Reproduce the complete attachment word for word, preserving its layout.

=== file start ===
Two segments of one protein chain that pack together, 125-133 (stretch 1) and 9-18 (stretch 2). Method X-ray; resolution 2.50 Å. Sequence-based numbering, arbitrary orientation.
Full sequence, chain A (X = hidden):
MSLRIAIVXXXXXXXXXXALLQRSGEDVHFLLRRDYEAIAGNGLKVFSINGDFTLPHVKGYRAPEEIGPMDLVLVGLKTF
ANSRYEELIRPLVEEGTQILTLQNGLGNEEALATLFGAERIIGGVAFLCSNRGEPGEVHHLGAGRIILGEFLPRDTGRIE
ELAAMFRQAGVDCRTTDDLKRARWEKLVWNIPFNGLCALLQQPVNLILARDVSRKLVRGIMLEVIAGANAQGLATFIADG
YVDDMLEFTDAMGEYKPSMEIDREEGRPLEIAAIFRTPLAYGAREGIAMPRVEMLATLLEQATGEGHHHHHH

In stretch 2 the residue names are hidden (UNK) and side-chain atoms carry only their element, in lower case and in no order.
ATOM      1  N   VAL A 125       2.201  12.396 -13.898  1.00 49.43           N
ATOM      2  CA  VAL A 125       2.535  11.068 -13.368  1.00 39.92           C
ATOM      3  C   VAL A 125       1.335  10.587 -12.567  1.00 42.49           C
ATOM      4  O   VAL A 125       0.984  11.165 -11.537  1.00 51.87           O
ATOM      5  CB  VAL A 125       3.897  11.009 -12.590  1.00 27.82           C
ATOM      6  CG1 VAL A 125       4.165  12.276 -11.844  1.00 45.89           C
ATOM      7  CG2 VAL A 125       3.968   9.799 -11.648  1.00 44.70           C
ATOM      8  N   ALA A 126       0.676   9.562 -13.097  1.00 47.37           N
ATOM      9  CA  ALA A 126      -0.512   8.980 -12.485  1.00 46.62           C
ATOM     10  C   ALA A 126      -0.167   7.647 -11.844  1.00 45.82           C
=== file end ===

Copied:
Two segments of one protein chain that pack together, 125-133 (stretch 1) and 9-18 (stretch 2). Method X-ray; resolution 2.50 Å. Sequence-based numbering, arbitrary orientation.
Full sequence, chain A (X = hidden):
MSLRIAIVXXXXXXXXXXALLQRSGEDVHFLLRRDYEAIAGNGLKVFSINGDFTLPHVKGYRAPEEIGPMDLVLVGLKTF
ANSRYEELIRPLVEEGTQILTLQNGLGNEEALATLFGAERIIGGVAFLCSNRGEPGEVHHLGAGRIILGEFLPRDTGRIE
ELAAMFRQAGVDCRTTDDLKRARWEKLVWNIPFNGLCALLQQPVNLILARDVSRKLVRGIMLEVIAGANAQGLATFIADG
YVDDMLEFTDAMGEYKPSMEIDREEGRPLEIAAIFRTPLAYGAREGIAMPRVEMLATLLEQATGEGHHHHHH

In stretch 2 the residue names are hidden (UNK) and side-chain atoms carry only their element, in lower case and in no order.
ATOM      1  N   VAL A 125       2.201  12.396 -13.898  1.00 49.43           N
ATOM      2  CA  VAL A 125       2.535  11.068 -13.368  1.00 39.92           C
ATOM      3  C   VAL A 125       1.335  10.587 -12.567  1.00 42.49           C
ATOM      4  O   VAL A 125       0.984  11.165 -11.537  1.00 51.87           O
ATOM      5  CB  VAL A 125       3.897  11.009 -12.590  1.00 27.82           C
ATOM      6  CG1 VAL A 125       4.165  12.276 -11.844  1.00 45.89           C
ATOM      7  CG2 VAL A 125       3.968   9.799 -11.648  1.00 44.70           C
ATOM      8  N   ALA A 126       0.676   9.562 -13.097  1.00 47.37           N
ATOM      9  CA  ALA A 126      -0.512   8.980 -12.485  1.00 46.62           C
ATOM     10  C   ALA A 126      -0.167   7.647 -11.844  1.00 45.82           C